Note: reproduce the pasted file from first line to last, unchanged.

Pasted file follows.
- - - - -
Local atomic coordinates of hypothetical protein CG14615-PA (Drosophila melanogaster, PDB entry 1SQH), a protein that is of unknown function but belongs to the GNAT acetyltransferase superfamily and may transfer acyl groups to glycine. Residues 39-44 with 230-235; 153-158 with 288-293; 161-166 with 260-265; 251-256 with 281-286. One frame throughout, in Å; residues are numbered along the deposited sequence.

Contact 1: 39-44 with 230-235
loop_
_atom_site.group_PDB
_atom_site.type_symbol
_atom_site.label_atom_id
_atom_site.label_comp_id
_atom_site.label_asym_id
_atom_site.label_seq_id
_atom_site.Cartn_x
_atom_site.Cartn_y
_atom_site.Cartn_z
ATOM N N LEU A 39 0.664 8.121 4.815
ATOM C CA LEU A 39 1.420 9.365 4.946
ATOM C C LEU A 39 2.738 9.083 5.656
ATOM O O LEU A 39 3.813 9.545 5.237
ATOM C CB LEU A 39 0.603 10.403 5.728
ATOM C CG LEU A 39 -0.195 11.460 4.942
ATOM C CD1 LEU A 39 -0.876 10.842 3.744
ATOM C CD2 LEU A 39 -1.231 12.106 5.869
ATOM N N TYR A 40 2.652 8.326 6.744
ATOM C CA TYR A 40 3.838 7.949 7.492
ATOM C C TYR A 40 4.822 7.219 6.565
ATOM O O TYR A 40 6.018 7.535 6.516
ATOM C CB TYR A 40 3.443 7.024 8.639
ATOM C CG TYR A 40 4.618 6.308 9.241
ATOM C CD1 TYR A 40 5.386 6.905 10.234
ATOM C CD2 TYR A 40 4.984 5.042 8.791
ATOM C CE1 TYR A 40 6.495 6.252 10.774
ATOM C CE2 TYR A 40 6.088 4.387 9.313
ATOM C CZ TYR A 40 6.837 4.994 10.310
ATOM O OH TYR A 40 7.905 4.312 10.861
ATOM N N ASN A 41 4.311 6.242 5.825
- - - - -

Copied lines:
Local atomic coordinates of hypothetical protein CG14615-PA (Drosophila melanogaster, PDB entry 1SQH), a protein that is of unknown function but belongs to the GNAT acetyltransferase superfamily and may transfer acyl groups to glycine. Residues 39-44 with 230-235; 153-158 with 288-293; 161-166 with 260-265; 251-256 with 281-286. One frame throughout, in Å; residues are numbered along the deposited sequence.

Contact 1: 39-44 with 230-235
loop_
_atom_site.group_PDB
_atom_site.type_symbol
_atom_site.label_atom_id
_atom_site.label_comp_id
_atom_site.label_asym_id
_atom_site.label_seq_id
_atom_site.Cartn_x
_atom_site.Cartn_y
_atom_site.Cartn_z
ATOM N N LEU A 39 0.664 8.121 4.815
ATOM C CA LEU A 39 1.420 9.365 4.946
ATOM C C LEU A 39 2.738 9.083 5.656
ATOM O O LEU A 39 3.813 9.545 5.237
ATOM C CB LEU A 39 0.603 10.403 5.728
ATOM C CG LEU A 39 -0.195 11.460 4.942
ATOM C CD1 LEU A 39 -0.876 10.842 3.744
ATOM C CD2 LEU A 39 -1.231 12.106 5.869
ATOM N N TYR A 40 2.652 8.326 6.744
ATOM C CA TYR A 40 3.838 7.949 7.492
ATOM C C TYR A 40 4.822 7.219 6.565
ATOM O O TYR A 40 6.018 7.535 6.516
ATOM C CB TYR A 40 3.443 7.024 8.639
ATOM C CG TYR A 40 4.618 6.308 9.241
ATOM C CD1 TYR A 40 5.386 6.905 10.234
ATOM C CD2 TYR A 40 4.984 5.042 8.791
ATOM C CE1 TYR A 40 6.495 6.252 10.774
ATOM C CE2 TYR A 40 6.088 4.387 9.313
ATOM C CZ TYR A 40 6.837 4.994 10.310
ATOM O OH TYR A 40 7.905 4.312 10.861
ATOM N N ASN A 41 4.311 6.242 5.825